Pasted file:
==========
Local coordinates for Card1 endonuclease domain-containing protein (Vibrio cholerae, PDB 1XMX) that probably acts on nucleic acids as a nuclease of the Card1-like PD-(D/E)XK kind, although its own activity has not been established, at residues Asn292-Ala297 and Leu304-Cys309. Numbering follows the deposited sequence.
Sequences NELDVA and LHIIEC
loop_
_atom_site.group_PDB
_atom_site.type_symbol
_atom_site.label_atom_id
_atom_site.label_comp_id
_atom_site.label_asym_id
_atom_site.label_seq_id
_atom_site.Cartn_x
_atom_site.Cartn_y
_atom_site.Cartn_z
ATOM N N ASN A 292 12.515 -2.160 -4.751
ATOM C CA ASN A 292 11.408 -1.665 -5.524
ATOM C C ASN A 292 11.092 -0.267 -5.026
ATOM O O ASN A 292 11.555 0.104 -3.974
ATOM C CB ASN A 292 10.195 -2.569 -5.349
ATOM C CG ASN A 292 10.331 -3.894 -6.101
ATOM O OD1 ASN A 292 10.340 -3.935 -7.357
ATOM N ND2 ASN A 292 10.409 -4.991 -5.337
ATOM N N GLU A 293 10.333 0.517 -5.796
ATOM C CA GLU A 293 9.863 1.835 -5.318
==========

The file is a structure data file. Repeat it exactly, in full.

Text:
Local coordinates for Card1 endonuclease domain-containing protein (Vibrio cholerae, PDB 1XMX) that probably acts on nucleic acids as a nuclease of the Card1-like PD-(D/E)XK kind, although its own activity has not been established, at residues Asn292-Ala297 and Leu304-Cys309. Numbering follows the deposited sequence.
Sequences NELDVA and LHIIEC
loop_
_atom_site.group_PDB
_atom_site.type_symbol
_atom_site.label_atom_id
_atom_site.label_comp_id
_atom_site.label_asym_id
_atom_site.label_seq_id
_atom_site.Cartn_x
_atom_site.Cartn_y
_atom_site.Cartn_z
ATOM N N ASN A 292 12.515 -2.160 -4.751
ATOM C CA ASN A 292 11.408 -1.665 -5.524
ATOM C C ASN A 292 11.092 -0.267 -5.026
ATOM O O ASN A 292 11.555 0.104 -3.974
ATOM C CB ASN A 292 10.195 -2.569 -5.349
ATOM C CG ASN A 292 10.331 -3.894 -6.101
ATOM O OD1 ASN A 292 10.340 -3.935 -7.357
ATOM N ND2 ASN A 292 10.409 -4.991 -5.337
ATOM N N GLU A 293 10.333 0.517 -5.796
ATOM C CA GLU A 293 9.863 1.835 -5.318